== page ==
Review By Annabelle Rosewarne
Fangirl (noun): a girl or young woman who is an extremely or overly enthusiastic fan of someone or something such as an actor, or type of music. Judging by Merriam-Webster’s above definition, I can wholeheartedly consider myself a ‘fangirl’ of Belvoir’s hit musical of the same name.
Fangirls, with book, music and lyrics by Yve Blake, and direction by Paige Rattray, made a return season this year to the Seymour centre after a hugely successful run at the Belvoir theatre in 2019. Well, I can certainly say the show lived up to its hype.
The story centres around teen Edna (played by Karis Oka) as she navigates her complicated relationships with her single mother (Sharon Millerchimp), her two high school best friends Jules (Chika Ikogwe) and Brianna (Shubshri Kandiah), and most importantly, her unwavering love for the British boyband True Connection. As Edna fawns over lead singer Harry (perfectly cast as Aydan from The Voice Australia), there’s no mistaking the reference to One Direction, and of course pop icon Harry Styles. We are taken on a joyous journey of teen obsession, revelling in the lengths Edna goes to meet Harry, her one true love. Do not underestimate a fangirl!
The show is exuberant, colourful and bursting with humour. Set on a stage of pure sparkles,
we immediately delve into the world of 14-year-old Edna, and into her bedroom plastered with the face of Harry – beanbags, bedsheets, pillows, and all. Karis Oka makes for a loveable protagonist, with all the goofy energy one could hope for, yet brings sincerity and heart to the role. Joined by Jules (Ikogwe) and Brianna (Kandiah), the trio of friends are a believable group of Aussie teenage girls, all three nailing their comedic timing.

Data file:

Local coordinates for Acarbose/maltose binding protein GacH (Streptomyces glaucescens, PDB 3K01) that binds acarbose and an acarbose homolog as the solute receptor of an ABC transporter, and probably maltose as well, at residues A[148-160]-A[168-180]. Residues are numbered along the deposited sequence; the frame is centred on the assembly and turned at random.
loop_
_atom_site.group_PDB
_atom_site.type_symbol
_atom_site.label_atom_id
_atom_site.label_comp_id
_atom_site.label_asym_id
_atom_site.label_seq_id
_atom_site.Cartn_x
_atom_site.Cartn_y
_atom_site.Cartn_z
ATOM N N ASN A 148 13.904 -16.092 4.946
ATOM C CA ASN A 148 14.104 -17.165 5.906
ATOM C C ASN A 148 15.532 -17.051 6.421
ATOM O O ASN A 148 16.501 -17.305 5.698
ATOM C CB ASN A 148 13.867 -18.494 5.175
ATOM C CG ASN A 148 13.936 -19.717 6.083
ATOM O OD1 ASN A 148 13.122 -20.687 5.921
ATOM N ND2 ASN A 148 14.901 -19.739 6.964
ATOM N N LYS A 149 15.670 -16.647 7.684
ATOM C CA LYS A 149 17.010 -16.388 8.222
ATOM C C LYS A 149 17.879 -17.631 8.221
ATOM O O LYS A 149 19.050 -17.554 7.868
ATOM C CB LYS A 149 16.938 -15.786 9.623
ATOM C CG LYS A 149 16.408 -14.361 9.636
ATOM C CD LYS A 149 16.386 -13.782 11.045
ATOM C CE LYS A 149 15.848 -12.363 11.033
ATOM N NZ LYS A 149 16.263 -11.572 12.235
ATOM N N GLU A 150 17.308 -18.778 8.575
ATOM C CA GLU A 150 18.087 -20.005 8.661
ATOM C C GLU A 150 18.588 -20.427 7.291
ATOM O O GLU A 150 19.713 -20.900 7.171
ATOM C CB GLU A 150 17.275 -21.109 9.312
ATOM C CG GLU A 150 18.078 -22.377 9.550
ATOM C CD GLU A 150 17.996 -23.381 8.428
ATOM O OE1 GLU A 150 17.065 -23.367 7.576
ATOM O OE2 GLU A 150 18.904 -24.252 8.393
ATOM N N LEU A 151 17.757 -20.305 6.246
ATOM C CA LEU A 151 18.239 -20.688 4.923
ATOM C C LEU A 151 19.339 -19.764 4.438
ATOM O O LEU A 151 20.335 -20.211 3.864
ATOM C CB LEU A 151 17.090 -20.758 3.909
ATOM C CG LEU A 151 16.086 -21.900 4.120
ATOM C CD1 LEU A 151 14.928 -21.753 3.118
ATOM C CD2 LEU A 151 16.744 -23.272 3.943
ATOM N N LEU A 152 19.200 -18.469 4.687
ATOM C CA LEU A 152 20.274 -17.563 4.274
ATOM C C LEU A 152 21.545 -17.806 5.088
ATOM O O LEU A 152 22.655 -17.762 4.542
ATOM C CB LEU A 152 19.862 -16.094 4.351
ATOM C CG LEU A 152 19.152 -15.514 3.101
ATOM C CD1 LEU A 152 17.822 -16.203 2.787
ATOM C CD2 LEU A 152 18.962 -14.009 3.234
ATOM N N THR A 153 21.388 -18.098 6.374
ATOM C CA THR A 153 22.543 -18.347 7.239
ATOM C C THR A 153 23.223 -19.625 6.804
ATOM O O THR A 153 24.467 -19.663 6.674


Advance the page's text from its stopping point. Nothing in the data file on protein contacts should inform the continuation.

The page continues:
Blake’s tongue-in-cheek writing features a series of hilarious fantasy sequences, complete with up-beat choreography (Leonard Mickelo), and excellent pop vocals (Music Direction by Zara Stanton). The ensemble in this show are dripping with talent, all taking on several different roles, complete with an impressive array of vibrant costumes and wigs (David Felischer).
A special mention must go to Ayesha Madon, whose comedic dance solos and Ariana Grande-esque riffs wowed audiences. Scene-stealer James Majoos takes the role of Saltypringl, an online friend to Edna and member of the True Connection fandom, touching on the power of social media uniting young people all over the world, through their mutual adoration of the boyband.
Whilst the show is bubbly and light-hearted in appearance, at its core is a comment on the way we as a society view young women, and a celebration of their power and passion. Blake challenges the audience to question why our instinct is to dismiss fangirls as ‘Silly Little Girls’, brandishing their screams of joy as ‘crazy’ and ‘hysterical’, yet the very same impassioned screams from young men at football matches are socially acceptable. Blake’s show uplifts us to rather than make fun of fangirls, to admire their unbridled positivity, and willingness to love unapologetically. We simply can’t help but to adore these characters through all the trials and tribulations of young love.
At times I truly felt like I was at a pop concert, and for a moment, I flashed back to being at the One Direction concert in 2015. (yes, I was there, you should be jealous). The audience is invited to laugh, sing along, sway with their phone lights, and release their inner fangirls, no matter what age. In Blake’s own words ‘It’s for Fans who aren’t ‘girls’, former fans, parents of fans and for people who’ve never heard the word ‘Fangirl’ in their life.’
So like, omg literally, you should totally go and get a ticket!!! Literally!!
Photo Credit: Brett Boardman